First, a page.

Talk about not being present. Ugh.
I picked the book up a few months ago and started rereading it for the third time. And this time, the words resonated with me. I thought, holy shit, these are the most amazing words to hit a piece of paper in the history of time. I read and pondered and highlighted as I went along.
And then, I got to chapter 17. The title of the chapter is Contemplating Death.
Singer suggests that no person or situation could ever teach us as much as Death has to teach us.
Think about it; we are all going to breathe our last breath at some point. And if we are wise and willing students of Death, we know that it could happen at any moment in time.
And I say that it is smart to wholeheartedly embrace the reality and inevitability and the unpredictability of Death.
And so why should we consider Death a valuable reminder to live at our highest level?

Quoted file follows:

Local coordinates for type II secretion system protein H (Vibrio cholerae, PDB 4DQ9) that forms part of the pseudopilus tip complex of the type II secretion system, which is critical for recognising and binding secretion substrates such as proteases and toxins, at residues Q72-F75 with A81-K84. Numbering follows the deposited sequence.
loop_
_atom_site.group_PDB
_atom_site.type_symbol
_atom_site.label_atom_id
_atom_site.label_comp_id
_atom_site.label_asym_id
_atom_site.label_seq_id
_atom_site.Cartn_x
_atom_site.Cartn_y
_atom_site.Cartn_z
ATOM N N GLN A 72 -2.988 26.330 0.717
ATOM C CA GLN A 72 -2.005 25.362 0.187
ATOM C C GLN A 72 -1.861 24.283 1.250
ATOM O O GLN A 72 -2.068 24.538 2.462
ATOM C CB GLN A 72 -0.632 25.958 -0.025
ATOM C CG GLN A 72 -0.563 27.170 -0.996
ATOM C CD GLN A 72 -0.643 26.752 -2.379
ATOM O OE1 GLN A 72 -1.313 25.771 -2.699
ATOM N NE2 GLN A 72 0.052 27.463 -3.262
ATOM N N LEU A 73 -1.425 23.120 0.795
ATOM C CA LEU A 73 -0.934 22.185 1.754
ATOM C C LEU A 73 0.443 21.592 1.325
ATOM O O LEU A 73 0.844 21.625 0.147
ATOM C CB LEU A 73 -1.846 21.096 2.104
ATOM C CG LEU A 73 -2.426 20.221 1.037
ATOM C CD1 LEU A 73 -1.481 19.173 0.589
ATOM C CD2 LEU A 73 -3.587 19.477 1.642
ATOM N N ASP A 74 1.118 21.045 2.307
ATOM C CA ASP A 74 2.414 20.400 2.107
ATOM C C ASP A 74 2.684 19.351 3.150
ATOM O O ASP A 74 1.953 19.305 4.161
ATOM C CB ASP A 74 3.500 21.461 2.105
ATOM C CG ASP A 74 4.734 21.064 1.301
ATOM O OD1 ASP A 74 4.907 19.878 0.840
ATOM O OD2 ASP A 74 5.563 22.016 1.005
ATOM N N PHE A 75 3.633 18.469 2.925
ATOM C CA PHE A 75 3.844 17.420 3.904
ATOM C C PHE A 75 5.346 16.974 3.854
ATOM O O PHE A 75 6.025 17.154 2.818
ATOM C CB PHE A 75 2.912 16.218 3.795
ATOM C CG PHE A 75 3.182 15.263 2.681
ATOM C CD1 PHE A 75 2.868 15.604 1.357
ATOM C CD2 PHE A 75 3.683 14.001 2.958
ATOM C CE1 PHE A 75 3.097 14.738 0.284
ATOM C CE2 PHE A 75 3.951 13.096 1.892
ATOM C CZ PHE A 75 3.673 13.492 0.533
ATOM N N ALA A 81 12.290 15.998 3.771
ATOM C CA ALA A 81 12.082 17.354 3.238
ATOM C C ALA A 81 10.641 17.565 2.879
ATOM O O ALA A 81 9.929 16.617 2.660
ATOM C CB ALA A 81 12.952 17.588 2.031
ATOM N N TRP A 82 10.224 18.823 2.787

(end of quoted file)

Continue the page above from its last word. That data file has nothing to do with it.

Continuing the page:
Let’s look at our loved ones. It is easy to take them for granted. We rely on them to be there for us and to accept us, even when we are grumpy and treating them unkindly.
Think about the conversations you have and the people or things that you plug into that allow stress into your life.
Now imagine this. The angel of Death visits you tonight and says, guess what, you have one week to live. Then what?
What would your conversations be like?
Would you complain about the things you have been complaining about?
Would you keep holding those grudges?
Would your have to’s turn into getting to’s?
Would your need to’s turn into want to’s?
Death is not a morbid thought. Death is the most fantastic teacher in life.
Who lives with this level of awareness?
I predict that if you ask people who are genuinely awakened how they would live their last week, they would say that nothing would change. Why? Because they are living their lives fully. They are not making compromises or playing games with themselves.
We have to be willing to look at what it would be like if Death was staring us in the face.
The beauty of embracing profound truths is that you don’t have to change your life. You change how you live your life.
Let’s take a straightforward example. You’ve walked outside thousands of times in your life, but how many times have you truly appreciated it?